St Salvators church in 1802

Something else is strange, two churches this close to one another… Some brochures will tell that the canal was the border between the two dioceses, but then the Church of our Lady is on the wrong side!

There were several fires in this building. The first was in 1116 and a new building is erected after this. You can still see some of the first stones on the lower levels at the front gate.

Unfortunately in 1183 a second fire hits the church, so they restore the church and build a first tower that is about 45 meter high.

In 1358 a third fire strikes and the tower is heavily damaged. Parts of this tower were covered in the renovations then.

Throughout the ages the church expands, a choir is built, later an ambulatory is needed. In 1580 the Iconoclastic Fury comes to our regions and several works of art are destroyed.
When they restore the church afterwards, the brilliant plan of painting the interior of the church in white! So the paintings and polychrome are lost.

The end of the 17th century the rood screen (doksaal) is built, but where it should be, between the choir and transept.

With the French period the church is sold publicly, parishioners buy the building and use a nice trick… They ask to postpone the payment over and over again. Until there is the treaty of Amiens, ending the war between French and English. So the church was never paid for!

In 1834 the church gets the title of cathedral. When the French sold the St Donatiuscathedral on the Burg square, this couldn’t be saved so the diocese (bisdom) of Bruges ceased to exist then. But in 1834 it was refounded and we needed a new cathedral.
There’s always been a competition between St Salvators and the Church of Our Lady. St Salvators won because it’s the oldest… It won with only 25 years!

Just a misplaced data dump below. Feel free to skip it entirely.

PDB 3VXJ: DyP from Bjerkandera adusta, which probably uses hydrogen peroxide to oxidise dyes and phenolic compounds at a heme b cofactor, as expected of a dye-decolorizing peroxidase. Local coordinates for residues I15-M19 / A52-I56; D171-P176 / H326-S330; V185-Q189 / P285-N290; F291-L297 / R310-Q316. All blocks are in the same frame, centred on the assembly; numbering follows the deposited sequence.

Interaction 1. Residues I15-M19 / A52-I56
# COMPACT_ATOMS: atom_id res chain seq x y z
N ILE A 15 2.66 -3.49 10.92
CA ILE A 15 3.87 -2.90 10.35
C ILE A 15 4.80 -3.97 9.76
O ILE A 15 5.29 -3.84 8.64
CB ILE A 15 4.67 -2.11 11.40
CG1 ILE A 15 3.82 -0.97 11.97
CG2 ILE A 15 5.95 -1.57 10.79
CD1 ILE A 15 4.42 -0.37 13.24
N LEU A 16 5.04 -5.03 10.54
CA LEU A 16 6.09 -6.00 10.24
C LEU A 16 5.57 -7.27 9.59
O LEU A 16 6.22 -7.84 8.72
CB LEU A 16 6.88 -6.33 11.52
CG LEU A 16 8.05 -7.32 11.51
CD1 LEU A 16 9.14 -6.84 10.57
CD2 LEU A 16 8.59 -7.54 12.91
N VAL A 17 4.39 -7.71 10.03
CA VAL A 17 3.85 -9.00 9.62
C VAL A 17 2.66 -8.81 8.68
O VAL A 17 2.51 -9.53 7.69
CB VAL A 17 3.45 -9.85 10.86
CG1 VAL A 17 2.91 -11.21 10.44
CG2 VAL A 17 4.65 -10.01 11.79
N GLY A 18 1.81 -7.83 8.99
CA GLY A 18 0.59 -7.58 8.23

But, the new cathedral didn’t have the grandeur it should have.
The fire in 1839

Can we speak of a divine intervention? It’s a strange one maybe, because in 1839 a fourth fire breaks out and destroys the larger part of the building. Roofs came down, a part of the tower came down, several works of art lost… But, we could build a “new” cathedral.

End of the 19th century there are neo-gothic wall decorations painted, and in 1935-36 the rood screen is moved to its current location.

In 1989 renovations begin on the outside, finished in 2009. In that same year the renovations inside are started. They were supposed to be ready in 2012… but just so you know, inside it took them 5 years longer than planned.

If you want, we can go inside. I can show you the mural paintings of angels (1480), Peter (1500) and the neo-gothic decorations from the 19th century.

Also the rood screen from 1679 in marble is really impressive. You see a God that has motion in it.

The rood screen

The pulpit (preekstoel) is a nice piece as well, where you see St Eligius as bishop with his tools. This work is from 1777.
The pulpit

Today, the renovations –that took over 5 years- inside are almost finished. A cathedral well worth a visit.